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The Nimrud Ziggurat before its destruction by Daesh. Image credit ASOR Cultural Heritage Initiatives
 
Islamic extremists have bulldozed  to the ground a massive 2,900 year-old Assyrian structure in northern Iraq. “One of the tallest surviving structures from the ancient world has been totally destroyed by [Islamic] extremists at Nimrud, the former capital of Assyria, which was captured by Iraqi government forces on 13 November. The ziggurat, which was nearly 2,900 years old, was obliterated. Only the largest Egyptian pyramids are higher than Middle Eastern ziggurats and central American step pyramids.”
 
More here and here.
 
 
 
Daesh vandals destroying part of the ancient Assyrian city of Nimrud
 
Martin Bailey, writing in the The Art Newspaper, reports that –
 
The British Museum is to set up a training scheme for Iraqi archaeologists to tackle the aftermath of Isil destruction. A museum spokeswoman said the programme, which has been awarded a £3m grant from the UK government, would help Iraq to document the damage and start the process of reconstruction and preservation.
 
Full article here. See also our earlier feature here.
    

Transportation of Lebanese cedar. A relief, circa 713–716bce, from the north wall of the main court of King Sargon II’s palace at Dur Sharrukin in Assyria (present-day Khorsabad in Iraq)
Department of Oriental Antiquities, Louvre Museum, Paris
Image credit Marie-Lan Nguyen. Source Wikimedia Commons

European and US museums that preserve and display Assyrian artefacts from the ancient royal cities under attack by Islamic State (IS) are working to help their Iraqi colleagues prepare for a day when the sites are liberated. A coalition of the willing exists but it remains to be seen whether institutions will co-ordinate their efforts.

Jonathan Tubb, the keeper of the Middle East department at the British Museum in London, urges organisations to do more than express outrage. “We need to get over the threshold of despair – we can do something positive and constructive by preparing for the time when effective government control is restored,” he says.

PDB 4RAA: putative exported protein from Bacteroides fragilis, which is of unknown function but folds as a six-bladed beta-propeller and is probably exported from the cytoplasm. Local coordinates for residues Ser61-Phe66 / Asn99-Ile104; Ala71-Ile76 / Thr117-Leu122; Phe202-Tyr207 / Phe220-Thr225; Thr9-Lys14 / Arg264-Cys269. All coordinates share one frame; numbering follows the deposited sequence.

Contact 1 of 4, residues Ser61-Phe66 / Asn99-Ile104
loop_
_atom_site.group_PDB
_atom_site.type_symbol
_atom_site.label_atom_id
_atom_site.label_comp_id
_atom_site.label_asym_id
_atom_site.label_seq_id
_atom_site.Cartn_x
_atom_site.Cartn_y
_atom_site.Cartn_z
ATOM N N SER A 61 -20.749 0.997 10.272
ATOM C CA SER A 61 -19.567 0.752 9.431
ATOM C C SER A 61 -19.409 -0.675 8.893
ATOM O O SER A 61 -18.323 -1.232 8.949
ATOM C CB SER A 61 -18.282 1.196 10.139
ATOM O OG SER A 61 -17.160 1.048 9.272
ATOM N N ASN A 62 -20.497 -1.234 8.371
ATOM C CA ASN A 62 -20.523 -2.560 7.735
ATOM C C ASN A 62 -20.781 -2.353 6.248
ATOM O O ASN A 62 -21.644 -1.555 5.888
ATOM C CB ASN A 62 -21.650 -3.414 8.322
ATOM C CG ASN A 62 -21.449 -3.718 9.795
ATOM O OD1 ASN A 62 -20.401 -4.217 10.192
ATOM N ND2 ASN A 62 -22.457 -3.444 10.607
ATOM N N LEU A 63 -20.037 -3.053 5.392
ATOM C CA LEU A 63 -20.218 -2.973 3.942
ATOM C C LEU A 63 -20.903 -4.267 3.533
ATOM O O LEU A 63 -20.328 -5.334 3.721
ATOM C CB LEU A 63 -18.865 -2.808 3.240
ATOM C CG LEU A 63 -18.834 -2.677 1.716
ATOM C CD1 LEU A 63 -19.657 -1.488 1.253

While the sites in northern Iraq are no-go areas, the British Museum plans to work with colleagues from other parts of Iraq to train a “task force” of professionals in rescue archaeology and emergency heritage management in London. They will return, accompanied by British Museum curators, equipped to draw up plans of action for sites including Nimrud and Nineveh.

More from The Art Newspaper here.

 
 
One of the fifteen gateways of ancient Nineveh
 
April Holloway reports in Ancient Origins that –
 
Militants of the Islamic State have destroyed a large portion of the ancient Nineveh wall in Mosul, which dates back some 2,700 years. The tragic loss adds to a series of archaeological, historical, and religious sites of great historical value that have been reduced to ruins.
 
Nineveh was the largest city in the world for some fifty years, until a period of civil war in Assyria, in which a coalition of Babylonians, Medes, Persians, Chaldeans, Scythians and Cimmerians sacked the city in 612 BC, leaving much of it in ruins. The remains of the wall and city have laid there ever since, standing as a lasting reminder of the once great city of Assyria.